As if we did not need yet another potential source of supply chain related risks, a news story from Reuters notes that high tech and consumer electronics could be laden with malicious software.
According to a U.S. Congress member with considerable cyber security intelligence, hackers may be injecting malicious codes on electronic components at offshore manufacturing plants, planting tools to help launch future cyber-attacks.
Representative Jim Langevin (Democrat- Rhode Island) is a member of the U.S, House of Representatives committee on Armed Services and Intelligence and is privy to cyber threat information not publically disclosed. The Congressmen has sponsored the Executive Cyberspace Coordination Act of 2011. According to a House press release, the Act “would establish a National Office for Cyberspace to evaluate and enforce requirements for federal agencies to protect themselves and the public, make certain that the government buys the most advanced and secure technology possible, and train a workforce with the ability to defend us against attacks.” In a February 10th hearing held by the House Intelligence Committee, then CIA Director (now Secretary of Defense) Leon Panetta told the Committee, “the next Pearl Harbor may very well be a cyber attack.”
Readers may note that the Bill includes some provisions that can have supply chain related impacts. The Bill calls for changing federal acquisition policy to drive the market toward more secure products. It will be rather interesting to speculate what the Congress ultimately determines as policies for acquisition of secure products are to be. The release mentions “a vulnerability assessment for any system and its significant items of supply prior to development.” That sounds a lot like traceability or certification of supply sources.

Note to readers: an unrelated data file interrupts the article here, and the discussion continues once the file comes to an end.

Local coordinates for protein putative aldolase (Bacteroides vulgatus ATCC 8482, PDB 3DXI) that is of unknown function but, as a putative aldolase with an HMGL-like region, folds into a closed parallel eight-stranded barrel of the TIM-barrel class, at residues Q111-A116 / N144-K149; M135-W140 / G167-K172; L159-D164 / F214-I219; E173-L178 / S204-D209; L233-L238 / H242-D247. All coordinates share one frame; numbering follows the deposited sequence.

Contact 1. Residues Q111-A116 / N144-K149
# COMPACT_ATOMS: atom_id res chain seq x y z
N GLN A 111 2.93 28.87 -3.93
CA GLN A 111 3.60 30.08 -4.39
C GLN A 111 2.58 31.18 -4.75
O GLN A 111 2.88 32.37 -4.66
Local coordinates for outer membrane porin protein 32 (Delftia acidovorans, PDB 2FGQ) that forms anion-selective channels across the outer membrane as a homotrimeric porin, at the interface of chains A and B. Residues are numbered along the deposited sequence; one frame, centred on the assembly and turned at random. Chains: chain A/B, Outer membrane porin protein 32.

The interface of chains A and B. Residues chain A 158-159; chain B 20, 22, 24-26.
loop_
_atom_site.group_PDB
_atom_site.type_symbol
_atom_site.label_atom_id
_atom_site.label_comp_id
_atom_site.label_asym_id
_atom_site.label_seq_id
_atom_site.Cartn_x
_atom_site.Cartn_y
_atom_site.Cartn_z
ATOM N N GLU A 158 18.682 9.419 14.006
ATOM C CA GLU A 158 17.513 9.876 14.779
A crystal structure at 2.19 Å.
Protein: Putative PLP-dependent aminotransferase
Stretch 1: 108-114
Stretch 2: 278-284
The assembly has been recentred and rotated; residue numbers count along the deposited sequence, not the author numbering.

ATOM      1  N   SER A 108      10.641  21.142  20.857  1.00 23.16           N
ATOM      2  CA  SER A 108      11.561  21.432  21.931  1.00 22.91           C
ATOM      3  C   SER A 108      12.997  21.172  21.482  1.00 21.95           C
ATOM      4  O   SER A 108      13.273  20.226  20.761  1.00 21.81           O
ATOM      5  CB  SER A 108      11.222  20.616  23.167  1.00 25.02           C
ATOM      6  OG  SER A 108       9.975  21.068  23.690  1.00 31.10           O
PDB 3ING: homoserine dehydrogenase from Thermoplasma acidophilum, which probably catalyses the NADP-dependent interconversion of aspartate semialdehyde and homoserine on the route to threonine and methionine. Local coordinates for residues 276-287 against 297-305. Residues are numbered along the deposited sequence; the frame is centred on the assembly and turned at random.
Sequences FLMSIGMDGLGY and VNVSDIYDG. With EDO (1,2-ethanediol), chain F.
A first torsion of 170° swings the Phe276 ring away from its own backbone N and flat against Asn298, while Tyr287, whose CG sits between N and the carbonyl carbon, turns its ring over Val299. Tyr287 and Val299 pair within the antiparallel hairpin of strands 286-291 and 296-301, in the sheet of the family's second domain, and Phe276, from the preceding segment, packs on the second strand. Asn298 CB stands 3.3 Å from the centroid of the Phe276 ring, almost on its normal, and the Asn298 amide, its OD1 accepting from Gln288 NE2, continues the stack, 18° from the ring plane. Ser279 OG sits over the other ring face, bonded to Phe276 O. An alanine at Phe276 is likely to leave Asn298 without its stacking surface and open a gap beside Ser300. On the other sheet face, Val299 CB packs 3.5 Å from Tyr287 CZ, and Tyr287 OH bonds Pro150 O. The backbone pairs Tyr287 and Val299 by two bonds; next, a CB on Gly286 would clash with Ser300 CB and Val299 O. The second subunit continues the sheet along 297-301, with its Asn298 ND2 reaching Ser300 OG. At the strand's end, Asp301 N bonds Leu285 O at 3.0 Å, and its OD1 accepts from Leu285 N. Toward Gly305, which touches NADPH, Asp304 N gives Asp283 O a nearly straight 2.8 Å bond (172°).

Also mentioned is the establishment of the Office of the Chief Technology Officer within the Executive Office of the President. The first person ever appointed as CIO of the federal government recently resigned after two and a half years on the job and six months after releasing a 25-point plan on the consolidation of over 2000 federal data centers by 2015. What do you think the odds will be on the future tenure of a U.S. government CTO?
Do not misconstrue, cyber security is a real threat. Recent multiple attack incidents that have brought big companies down such as Sony, are ample evidence. Governmental policies and mandates can well be timely, but as is often the case, the devil is in the details of the policies.
In the meantime, consider the possibility that those electronic components embedded in your new tablet, smartphone or laptop could well be a facilitator of a cyber-attack. Consider that the database holding your company’s mission critical business data or process controls could be hacked by its own hardware host.
Time for another beer!